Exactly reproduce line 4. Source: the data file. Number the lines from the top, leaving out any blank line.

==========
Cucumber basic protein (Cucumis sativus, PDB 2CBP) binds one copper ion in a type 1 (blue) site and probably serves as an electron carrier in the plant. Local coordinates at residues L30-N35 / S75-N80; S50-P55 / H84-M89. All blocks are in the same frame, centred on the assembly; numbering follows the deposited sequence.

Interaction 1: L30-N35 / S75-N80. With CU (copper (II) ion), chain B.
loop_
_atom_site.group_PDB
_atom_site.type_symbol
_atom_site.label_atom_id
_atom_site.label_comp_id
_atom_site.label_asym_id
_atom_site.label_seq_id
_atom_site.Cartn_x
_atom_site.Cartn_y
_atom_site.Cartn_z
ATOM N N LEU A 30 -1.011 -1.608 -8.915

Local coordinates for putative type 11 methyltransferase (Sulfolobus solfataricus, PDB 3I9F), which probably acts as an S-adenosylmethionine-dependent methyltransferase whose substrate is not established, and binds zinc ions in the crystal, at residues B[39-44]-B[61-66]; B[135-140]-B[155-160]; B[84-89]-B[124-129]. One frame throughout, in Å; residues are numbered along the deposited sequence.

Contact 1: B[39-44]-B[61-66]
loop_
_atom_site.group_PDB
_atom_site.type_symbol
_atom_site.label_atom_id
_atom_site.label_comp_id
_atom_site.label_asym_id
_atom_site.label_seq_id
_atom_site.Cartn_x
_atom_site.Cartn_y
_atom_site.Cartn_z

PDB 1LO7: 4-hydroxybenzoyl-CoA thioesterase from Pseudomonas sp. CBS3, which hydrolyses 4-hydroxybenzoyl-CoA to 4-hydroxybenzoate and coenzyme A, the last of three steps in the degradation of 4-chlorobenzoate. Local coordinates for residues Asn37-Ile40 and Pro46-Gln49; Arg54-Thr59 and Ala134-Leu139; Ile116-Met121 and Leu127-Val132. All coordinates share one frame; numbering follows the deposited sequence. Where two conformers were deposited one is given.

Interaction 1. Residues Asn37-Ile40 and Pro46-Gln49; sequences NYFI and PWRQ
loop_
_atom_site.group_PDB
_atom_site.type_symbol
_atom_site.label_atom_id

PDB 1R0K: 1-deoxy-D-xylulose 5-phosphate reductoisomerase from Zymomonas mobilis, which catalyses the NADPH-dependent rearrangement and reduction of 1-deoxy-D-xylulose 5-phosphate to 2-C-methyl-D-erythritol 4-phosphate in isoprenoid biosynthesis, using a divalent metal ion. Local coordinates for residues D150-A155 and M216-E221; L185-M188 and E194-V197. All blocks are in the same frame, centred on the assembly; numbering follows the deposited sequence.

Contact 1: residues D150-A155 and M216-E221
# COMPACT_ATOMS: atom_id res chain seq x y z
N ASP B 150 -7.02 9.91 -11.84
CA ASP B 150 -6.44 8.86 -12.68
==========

_atom_site.group_PDB